A specimen now displayed in NHM's Dinosaur Hall is the fossil of an embryonic
marine reptile contained within the fossil of its mother. (Photo Credit:
Natural History Museum of Los Angeles County).
A paper published 12 August 2011 in Science reports that Dr. F. Robin O'Keefe of Marshall University in Huntington, West Virginia and Dr. Luis Chiappe, Director of the Natural History Museum's Dinosaur Institute, have determined that a unique specimen now displayed in NHM's Dinosaur Hall is the fossil of an embryonic marine reptile contained within the fossil of its mother.
The 78-million-year-old, 15.4-foot-long adult specimen is a Polycotylus latippinus, one of the giant, carnivorous, four-flippered reptiles known as plesiosaurs that lived during the Mesozoic Era. The embryonic skeleton contained within shows much of the developing body, including ribs, 20 vertebrae, shoulders, hips, and paddle bones. The research by Dr. O'Keefe and Dr. Chiappe establishes that these dual fossils are the first evidence that plesiosaurs gave birth to live young, rather than hatching their offspring from eggs on land.
Although live birth (or viviparity) has been documented in several other groups of Mesozoic aquatic reptiles, no previous evidence of it has been found in the important order of plesiosaurs. Drs. O'Keefe and Chiappe have also determined that plesiosaurs were unique among aquatic reptiles in giving birth to a single, large offspring, and that they may have lived in social groups and engaged in parental care.
"Scientists have long known that the bodies of plesiosaurs were not well suited to climbing onto land and laying eggs in a nest," Dr. O'Keefe stated. "So the lack of evidence of live birth in plesiosaurs has been puzzling. This fossil documents live birth in plesiosaurs for the first time, and so finally resolves this mystery. Also, the embryo is very large in comparison to the mother, much larger than one would expect in comparison with other reptiles. Many of the animals alive today that give birth to large, single young are social and have maternal care. We speculate that plesiosaurs may have exhibited similar behaviors, making their social lives more similar to those of modern dolphins than other reptiles."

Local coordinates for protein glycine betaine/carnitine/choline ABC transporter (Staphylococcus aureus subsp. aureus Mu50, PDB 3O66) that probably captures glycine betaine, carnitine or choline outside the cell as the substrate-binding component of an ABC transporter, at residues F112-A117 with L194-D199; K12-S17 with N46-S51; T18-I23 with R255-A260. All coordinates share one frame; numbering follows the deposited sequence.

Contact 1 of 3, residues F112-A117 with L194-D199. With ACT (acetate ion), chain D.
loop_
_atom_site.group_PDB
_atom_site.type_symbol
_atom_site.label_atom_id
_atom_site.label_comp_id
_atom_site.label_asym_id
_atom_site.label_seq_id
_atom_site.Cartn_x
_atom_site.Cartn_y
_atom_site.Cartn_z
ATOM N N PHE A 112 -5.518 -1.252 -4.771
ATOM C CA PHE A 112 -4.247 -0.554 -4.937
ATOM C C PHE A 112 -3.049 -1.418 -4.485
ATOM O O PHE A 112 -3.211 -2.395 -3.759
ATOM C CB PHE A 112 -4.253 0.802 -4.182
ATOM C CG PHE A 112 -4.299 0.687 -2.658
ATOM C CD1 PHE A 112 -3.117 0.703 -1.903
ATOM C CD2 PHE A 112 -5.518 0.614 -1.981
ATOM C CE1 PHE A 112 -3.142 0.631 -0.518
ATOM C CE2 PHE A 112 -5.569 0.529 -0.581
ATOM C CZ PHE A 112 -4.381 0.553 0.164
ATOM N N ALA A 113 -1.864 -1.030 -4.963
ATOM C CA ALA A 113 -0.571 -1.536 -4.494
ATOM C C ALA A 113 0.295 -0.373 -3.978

Plesiosaurs have no known living relatives, but were common in the world's oceans during the Age of Dinosaurs. They were among the top predators in the Western Interior Seaway, the vast, tropical body of water that split North America during the Cretaceous when waters from the Arctic Ocean and the Gulf of Mexico flooded onto the continent and met.
The remarkable NHM specimen was discovered in 1987 by Charles Bonner on the Bonner Ranch in Logan County, Kansas. Virtually complete except for parts of the adult's neck and skull, the "mother" specimen and her baby were given extensive conservation by NHM and then mounted for display by Phil Fraley Productions (Patterson, NJ) with the supervision of Drs. O'Keefe and Chiappe. The specimen is currently on display in the Dinosaur Hall, the new 14,000-square-foot exhibition at NHM featuring more than 300 fossils and 20 complete mounts of dinosaurs and sea creatures.
"Like many other specimens on display and in our collection, this extremely important specimen is among the significant fossils that can be admired and studied only here in Los Angeles," Dr. Chiappe stated. "We're very proud that at NHM, these irreplaceable materials are accessible not only to research scientists but to the public, giving people the opportunity to connect the quest for knowledge with the wonder of seeing the remains of these ancient and mysterious animals.
F. R. O'Keefe, L. M. Chiappe. Viviparity and K-Selected Life History in a Mesozoic Marine Plesiosaur (Reptilia, Sauropterygia). Science, 2011; 333 (6044): 870 DOI:10.1126/science.1205689